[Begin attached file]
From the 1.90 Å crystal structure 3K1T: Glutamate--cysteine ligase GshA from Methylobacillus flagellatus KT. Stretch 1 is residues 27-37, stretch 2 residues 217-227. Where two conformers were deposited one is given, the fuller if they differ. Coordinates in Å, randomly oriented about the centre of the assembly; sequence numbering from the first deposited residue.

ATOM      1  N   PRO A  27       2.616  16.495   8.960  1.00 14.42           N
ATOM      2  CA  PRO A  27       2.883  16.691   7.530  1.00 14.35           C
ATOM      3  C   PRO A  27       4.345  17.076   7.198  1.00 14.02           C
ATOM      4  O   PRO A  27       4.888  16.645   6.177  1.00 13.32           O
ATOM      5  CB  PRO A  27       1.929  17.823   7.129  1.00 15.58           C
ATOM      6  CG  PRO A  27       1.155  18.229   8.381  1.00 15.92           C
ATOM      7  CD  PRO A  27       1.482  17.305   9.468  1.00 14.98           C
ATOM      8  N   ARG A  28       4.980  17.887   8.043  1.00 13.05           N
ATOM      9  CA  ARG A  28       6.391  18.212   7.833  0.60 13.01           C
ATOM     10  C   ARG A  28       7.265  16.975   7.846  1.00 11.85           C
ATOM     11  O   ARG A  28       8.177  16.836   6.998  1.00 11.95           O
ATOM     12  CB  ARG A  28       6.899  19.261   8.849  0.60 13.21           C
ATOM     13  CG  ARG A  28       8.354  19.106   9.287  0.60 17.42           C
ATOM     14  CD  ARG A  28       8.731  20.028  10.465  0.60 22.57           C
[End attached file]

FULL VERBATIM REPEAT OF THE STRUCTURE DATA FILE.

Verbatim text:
From the 1.90 Å crystal structure 3K1T: Glutamate--cysteine ligase GshA from Methylobacillus flagellatus KT. Stretch 1 is residues 27-37, stretch 2 residues 217-227. Where two conformers were deposited one is given, the fuller if they differ. Coordinates in Å, randomly oriented about the centre of the assembly; sequence numbering from the first deposited residue.

ATOM      1  N   PRO A  27       2.616  16.495   8.960  1.00 14.42           N
ATOM      2  CA  PRO A  27       2.883  16.691   7.530  1.00 14.35           C
ATOM      3  C   PRO A  27       4.345  17.076   7.198  1.00 14.02           C
ATOM      4  O   PRO A  27       4.888  16.645   6.177  1.00 13.32           O
ATOM      5  CB  PRO A  27       1.929  17.823   7.129  1.00 15.58           C
ATOM      6  CG  PRO A  27       1.155  18.229   8.381  1.00 15.92           C
ATOM      7  CD  PRO A  27       1.482  17.305   9.468  1.00 14.98           C
ATOM      8  N   ARG A  28       4.980  17.887   8.043  1.00 13.05           N
ATOM      9  CA  ARG A  28       6.391  18.212   7.833  0.60 13.01           C
ATOM     10  C   ARG A  28       7.265  16.975   7.846  1.00 11.85           C
ATOM     11  O   ARG A  28       8.177  16.836   6.998  1.00 11.95           O
ATOM     12  CB  ARG A  28       6.899  19.261   8.849  0.60 13.21           C
ATOM     13  CG  ARG A  28       8.354  19.106   9.287  0.60 17.42           C
ATOM     14  CD  ARG A  28       8.731  20.028  10.465  0.60 22.57           C